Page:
For heavy products like fitness equipment or home entertainment apparatus, the shipping costs can very well eat up a considerable amount of your profit margins. Most of the time the problem isn’t necessarily with the weight of the item but rather how much space it takes up in a truck.
In other words, the more space your products take in a truck, the less money the carrier company makes. This is why it’s common practice in the industry to now charge fees based on whichever nets them the most money, “actual weight” or “dimensional weight”.
3.1.2. Popular niches
In Hong Kong, the most popular niches are apparel, creative and novel products, household appliances, and recreational tools.
Having similar traits to countries where drop shipping is highly successful, people are always looking for fashionable clothes and accessories to add to their collection. The fashion sector alone currently commands a whopping US$2.3 billion and is on a prospective incline of U.S 3.36 billion by 2025.
However, pay to mind the level of brand sensitivity your consumers might have when browsing your ware. Not everyone is on board with the idea of buying from a completely new name on the market when they could be buying from established brands like Nike or Adidas instead.
3.2. Find a supplier
We shouldn’t emphasize just how important this step is because it’s practically the key player that makes this model work in the first place. If you’re sourcing from Mainland China, there are two types of suppliers you’ll come across, namely Original Equipment Manufacturer (OEM) and Original Design Manufacturer (ODM).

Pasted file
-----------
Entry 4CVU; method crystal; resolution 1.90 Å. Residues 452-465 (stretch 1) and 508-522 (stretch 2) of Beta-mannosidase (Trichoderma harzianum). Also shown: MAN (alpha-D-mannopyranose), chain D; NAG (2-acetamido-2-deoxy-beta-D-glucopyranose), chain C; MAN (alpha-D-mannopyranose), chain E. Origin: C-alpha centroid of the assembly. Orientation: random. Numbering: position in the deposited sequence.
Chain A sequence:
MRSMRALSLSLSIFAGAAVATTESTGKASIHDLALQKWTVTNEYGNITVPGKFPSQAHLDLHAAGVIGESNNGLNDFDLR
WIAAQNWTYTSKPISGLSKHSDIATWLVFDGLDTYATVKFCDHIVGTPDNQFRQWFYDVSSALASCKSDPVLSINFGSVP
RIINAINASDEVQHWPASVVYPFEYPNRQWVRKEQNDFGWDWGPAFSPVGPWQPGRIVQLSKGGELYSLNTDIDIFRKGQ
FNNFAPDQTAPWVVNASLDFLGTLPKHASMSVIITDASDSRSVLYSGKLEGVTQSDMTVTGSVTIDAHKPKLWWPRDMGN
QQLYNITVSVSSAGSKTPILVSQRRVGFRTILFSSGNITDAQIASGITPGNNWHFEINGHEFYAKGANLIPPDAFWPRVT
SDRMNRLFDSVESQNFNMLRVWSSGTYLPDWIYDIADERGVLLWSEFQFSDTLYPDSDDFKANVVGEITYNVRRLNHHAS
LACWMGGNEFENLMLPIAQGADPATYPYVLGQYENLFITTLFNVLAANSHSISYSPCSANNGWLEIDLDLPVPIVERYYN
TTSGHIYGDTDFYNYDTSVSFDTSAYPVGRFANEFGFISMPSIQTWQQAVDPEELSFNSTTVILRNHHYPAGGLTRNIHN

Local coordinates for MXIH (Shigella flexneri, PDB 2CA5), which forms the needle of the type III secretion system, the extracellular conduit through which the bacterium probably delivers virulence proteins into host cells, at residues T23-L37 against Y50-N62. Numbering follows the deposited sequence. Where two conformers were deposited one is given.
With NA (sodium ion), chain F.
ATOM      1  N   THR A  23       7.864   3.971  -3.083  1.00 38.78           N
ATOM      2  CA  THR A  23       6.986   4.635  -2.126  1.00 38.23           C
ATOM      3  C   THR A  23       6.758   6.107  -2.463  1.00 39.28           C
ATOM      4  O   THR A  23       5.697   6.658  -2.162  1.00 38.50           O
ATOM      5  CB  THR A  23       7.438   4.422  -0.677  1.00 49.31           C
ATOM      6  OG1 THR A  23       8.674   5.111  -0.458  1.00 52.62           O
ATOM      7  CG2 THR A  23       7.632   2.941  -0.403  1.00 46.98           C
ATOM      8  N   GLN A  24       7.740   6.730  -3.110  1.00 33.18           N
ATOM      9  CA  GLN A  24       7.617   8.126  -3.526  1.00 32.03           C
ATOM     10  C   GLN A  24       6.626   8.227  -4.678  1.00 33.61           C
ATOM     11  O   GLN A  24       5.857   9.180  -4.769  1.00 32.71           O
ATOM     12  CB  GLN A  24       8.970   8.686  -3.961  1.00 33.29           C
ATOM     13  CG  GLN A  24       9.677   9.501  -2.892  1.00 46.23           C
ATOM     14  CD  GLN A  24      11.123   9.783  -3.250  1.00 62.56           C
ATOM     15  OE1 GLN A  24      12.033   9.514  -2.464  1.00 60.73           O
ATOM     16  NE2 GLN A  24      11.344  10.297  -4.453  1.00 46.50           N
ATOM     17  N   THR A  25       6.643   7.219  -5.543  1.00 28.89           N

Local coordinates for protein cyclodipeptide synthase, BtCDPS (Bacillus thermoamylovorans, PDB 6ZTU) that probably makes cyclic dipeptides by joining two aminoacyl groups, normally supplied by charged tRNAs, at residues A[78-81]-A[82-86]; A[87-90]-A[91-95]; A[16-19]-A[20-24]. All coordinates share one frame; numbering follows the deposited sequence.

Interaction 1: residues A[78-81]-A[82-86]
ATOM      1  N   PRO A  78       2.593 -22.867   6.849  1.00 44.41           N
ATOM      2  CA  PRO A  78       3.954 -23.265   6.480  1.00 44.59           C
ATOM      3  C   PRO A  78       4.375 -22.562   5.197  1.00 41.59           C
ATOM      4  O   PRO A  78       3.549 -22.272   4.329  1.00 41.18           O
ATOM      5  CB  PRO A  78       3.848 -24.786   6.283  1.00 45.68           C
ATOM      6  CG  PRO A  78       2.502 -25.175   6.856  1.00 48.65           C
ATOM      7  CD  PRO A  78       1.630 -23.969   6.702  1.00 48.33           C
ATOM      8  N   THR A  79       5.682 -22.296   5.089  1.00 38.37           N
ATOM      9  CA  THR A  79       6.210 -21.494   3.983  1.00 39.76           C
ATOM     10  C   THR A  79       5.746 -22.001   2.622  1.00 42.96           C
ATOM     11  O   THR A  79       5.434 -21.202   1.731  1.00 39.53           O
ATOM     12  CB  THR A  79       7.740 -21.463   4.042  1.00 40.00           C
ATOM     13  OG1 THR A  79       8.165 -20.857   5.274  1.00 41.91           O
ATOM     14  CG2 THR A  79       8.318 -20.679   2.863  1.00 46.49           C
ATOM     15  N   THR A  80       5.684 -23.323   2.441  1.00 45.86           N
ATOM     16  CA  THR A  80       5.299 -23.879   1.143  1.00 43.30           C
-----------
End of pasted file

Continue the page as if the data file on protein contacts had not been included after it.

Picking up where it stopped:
Already have a design and want to outsource the production? Opt for an OEM. There’s a common myth among the dropshipping scene that products tend to lack in the originality department.
OEMs nowadays have the technologies and expertise to make your product in any shape and design you could possibly want. As for your part, make sure you’ve done the market research and are actually in possession of a finished blueprint, or better yet a working prototype.
But for those with little to no experience in these fields, a more streamlined solution like going to an ODM might be better. They’ll take care of the designing phase for you, some even include the product life cycle services at the end. You can request to have the products branded to propagate the idea that you manufacture them yourself.
Which one should you go for?
There’s no one-size-fits-all solution and the choice you make heavily depends on the amount of control you want over your business.
OEMs are generally easier to maintain a mutual relationship with since they’re only in charge of production. But changing them can sometimes mean overhauling your entire production line as they themselves might be sourcing materials from other manufacturers/suppliers.
On the other hand, ODMs are more of a one-stop solution ideal for less-experienced entrepreneurs just looking to get their products out there on the market as fast as possible.
Nevertheless, they’re quite volatile as there’s the risk that they’ll just proceed to manufacture the product once you’ve provided them with the ideas to do so. And since they’re the ones that came up with the design and production details, you’d be hard-pressed to want to change suppliers.